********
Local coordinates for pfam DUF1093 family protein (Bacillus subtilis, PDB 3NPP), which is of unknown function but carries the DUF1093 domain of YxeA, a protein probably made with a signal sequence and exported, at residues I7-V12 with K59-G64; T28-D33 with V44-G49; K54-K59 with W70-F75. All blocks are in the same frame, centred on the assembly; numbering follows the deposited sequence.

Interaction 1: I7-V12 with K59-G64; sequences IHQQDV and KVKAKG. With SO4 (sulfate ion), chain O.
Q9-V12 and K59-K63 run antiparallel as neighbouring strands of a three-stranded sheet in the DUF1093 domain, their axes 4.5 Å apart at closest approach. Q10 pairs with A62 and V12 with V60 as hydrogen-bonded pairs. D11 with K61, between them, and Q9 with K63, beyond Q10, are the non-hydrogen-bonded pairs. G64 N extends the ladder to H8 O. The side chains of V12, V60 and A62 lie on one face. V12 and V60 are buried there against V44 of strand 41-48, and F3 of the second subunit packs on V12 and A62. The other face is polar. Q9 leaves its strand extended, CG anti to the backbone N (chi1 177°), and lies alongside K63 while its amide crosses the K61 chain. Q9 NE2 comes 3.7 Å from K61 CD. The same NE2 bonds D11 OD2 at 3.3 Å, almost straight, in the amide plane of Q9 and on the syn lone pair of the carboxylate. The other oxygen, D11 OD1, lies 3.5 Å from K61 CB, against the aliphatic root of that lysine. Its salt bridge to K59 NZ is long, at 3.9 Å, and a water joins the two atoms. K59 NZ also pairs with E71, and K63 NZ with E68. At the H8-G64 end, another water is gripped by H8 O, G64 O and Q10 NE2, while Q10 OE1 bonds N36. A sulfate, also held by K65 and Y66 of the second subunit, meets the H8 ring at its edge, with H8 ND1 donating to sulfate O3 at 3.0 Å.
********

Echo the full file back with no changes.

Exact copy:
Local coordinates for pfam DUF1093 family protein (Bacillus subtilis, PDB 3NPP), which is of unknown function but carries the DUF1093 domain of YxeA, a protein probably made with a signal sequence and exported, at residues I7-V12 with K59-G64; T28-D33 with V44-G49; K54-K59 with W70-F75. All blocks are in the same frame, centred on the assembly; numbering follows the deposited sequence.

Interaction 1: I7-V12 with K59-G64; sequences IHQQDV and KVKAKG. With SO4 (sulfate ion), chain O.
Q9-V12 and K59-K63 run antiparallel as neighbouring strands of a three-stranded sheet in the DUF1093 domain, their axes 4.5 Å apart at closest approach. Q10 pairs with A62 and V12 with V60 as hydrogen-bonded pairs. D11 with K61, between them, and Q9 with K63, beyond Q10, are the non-hydrogen-bonded pairs. G64 N extends the ladder to H8 O. The side chains of V12, V60 and A62 lie on one face. V12 and V60 are buried there against V44 of strand 41-48, and F3 of the second subunit packs on V12 and A62. The other face is polar. Q9 leaves its strand extended, CG anti to the backbone N (chi1 177°), and lies alongside K63 while its amide crosses the K61 chain. Q9 NE2 comes 3.7 Å from K61 CD. The same NE2 bonds D11 OD2 at 3.3 Å, almost straight, in the amide plane of Q9 and on the syn lone pair of the carboxylate. The other oxygen, D11 OD1, lies 3.5 Å from K61 CB, against the aliphatic root of that lysine. Its salt bridge to K59 NZ is long, at 3.9 Å, and a water joins the two atoms. K59 NZ also pairs with E71, and K63 NZ with E68. At the H8-G64 end, another water is gripped by H8 O, G64 O and Q10 NE2, while Q10 OE1 bonds N36. A sulfate, also held by K65 and Y66 of the second subunit, meets the H8 ring at its edge, with H8 ND1 donating to sulfate O3 at 3.0 Å.